March is Food Share Month across Minnesota

Contributed photos
The Henning Food Shelf is gearing up for March Food Share Month. The shelves are filled with items including juice and other non-perishable food items.

If only people could read headlines like this: “Hunger Conquered Worldwide in 2023” or “No One Will Ever Go Hungry Again!” 

While most households are, despite recent inflation, supply-chain issues and loss of Covid-19 food support programs, able to put food on the table every day, there are many of our relatives, friends and neighbors who still struggle with food insecurities on a regular or occasional basis.

Everyone is impacted by inflated food prices and they are expected to continue to increase from 4 to 10 percent during 2023, further putting a strain on many household food budgets as the supplemental E-SNAP program is also ending, with final payments to be made to those on SNAP in March.

In 2022 in Minnesota, state residents made 5,505,100 visits to food shelves, a record high that was 1.9 million more visits than in 2021. The state is served by 476 food shelves, mobile and tribal programs, 66 of which were new in 2022.  If Minnesota food shelves were open 24 hours a day 7 days a week, more than 10 people would visit a food shelf every minute.

On the local level in 2022, the Henning Community Food Shelf distributed food and personal care items to clients who made a total of 449 visits to the food shelf, up from 397 visits in 2021. An average of 35 to 40 and as many as 60 clients visited the food shelf each month during the past year, when a number of ethnic items were added to better serve a growing local Hispanic population.

During the 42nd annual Minnesota Food Share March campaign that runs statewide from Feb. 27 through April 9, contributions of money and food are being sought to maintain local food shelves as the valuable community resources that they are. While food donations are always appreciated, financial support is preferred as dollars donated can be matched this month and can also go farther with access to reduced offerings from North Country Food Bank and other sources, according to Karen Stueve, Henning Food Shelf director. If donating food items, please consider expiration dates. Also, open packages are not accepted and cannot be used, and any clothing donated is given to the Henning Salvation Army Thrift Store.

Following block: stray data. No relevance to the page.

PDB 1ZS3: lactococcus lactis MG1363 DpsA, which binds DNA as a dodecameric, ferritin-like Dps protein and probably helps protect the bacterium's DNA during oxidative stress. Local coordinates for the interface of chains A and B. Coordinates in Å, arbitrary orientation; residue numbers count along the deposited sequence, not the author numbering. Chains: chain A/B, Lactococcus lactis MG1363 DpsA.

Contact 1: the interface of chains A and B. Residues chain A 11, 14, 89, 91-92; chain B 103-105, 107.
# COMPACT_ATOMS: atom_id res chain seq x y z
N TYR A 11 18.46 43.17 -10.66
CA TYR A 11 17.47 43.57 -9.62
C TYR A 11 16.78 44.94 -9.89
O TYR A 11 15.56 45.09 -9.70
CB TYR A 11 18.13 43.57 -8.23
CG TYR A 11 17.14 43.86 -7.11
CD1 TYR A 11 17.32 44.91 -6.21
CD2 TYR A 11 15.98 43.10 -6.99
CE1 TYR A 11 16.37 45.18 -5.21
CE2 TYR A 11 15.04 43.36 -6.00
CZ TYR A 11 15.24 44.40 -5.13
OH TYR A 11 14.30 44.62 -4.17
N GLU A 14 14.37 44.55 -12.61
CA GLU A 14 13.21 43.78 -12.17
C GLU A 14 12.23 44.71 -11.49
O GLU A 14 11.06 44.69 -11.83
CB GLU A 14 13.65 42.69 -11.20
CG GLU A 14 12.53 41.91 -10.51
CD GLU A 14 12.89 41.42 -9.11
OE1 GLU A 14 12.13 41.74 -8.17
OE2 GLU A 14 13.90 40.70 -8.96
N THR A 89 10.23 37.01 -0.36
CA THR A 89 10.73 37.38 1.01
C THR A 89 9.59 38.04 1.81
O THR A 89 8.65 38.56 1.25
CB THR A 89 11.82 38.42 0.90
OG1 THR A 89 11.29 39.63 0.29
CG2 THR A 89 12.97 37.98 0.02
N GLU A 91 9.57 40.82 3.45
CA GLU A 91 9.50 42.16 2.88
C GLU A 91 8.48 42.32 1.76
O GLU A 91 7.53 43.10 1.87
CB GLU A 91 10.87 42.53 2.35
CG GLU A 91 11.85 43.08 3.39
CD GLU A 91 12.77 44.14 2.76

The Emergency Food Assistance Program (TEFAP) annual income guidelines of the USDA are listed below for those eligible to use local food shelves. Those who don’t fit these income guidelines may also qualify if they participate in any state or federal program or service such as SNAP, WIC, energy assistance, free and reduced school lunches, etc. No one with a need is turned away other than to refer them to a food shelf nearer to their residence after providing them with food.

TEFAP Income Eligibility

Family Size- Annual Income

One- Up to $40,770

Two- $40,771-$54,930

Three- $54,931-$69,090

Four- $69,091-$83,250

Five- $83,251-$97,410

Six- $97,411-$111,570

Seven- $111,571-$125,730

Eight- $125,731-$139,890

Add- $4,720/additional family member

Henning’s food shelf program is always seeking to reach more of those in need. Individuals who know of someone who could be using these resources, could pick up food for them or give them a ride to shop for themselves, contact the Henning Food Shelf. The food shelf serves the residents of the Henning School District and non-residents whose children are enrolled in school here or whose job is in Henning and they are unable to shop at the food shelf where they live.

The Henning Food Shelf, located at 604 2nd Street in the old city hall building, is open on Mondays from 3:30-5 p.m. and other times by appointment by calling Karen Stueve at 583-2136. Financial contributions can be mailed anytime to P.O. Box 176, Henning, MN 56551. 

Stueve said the food shelf would like to thank people for their past and continued support.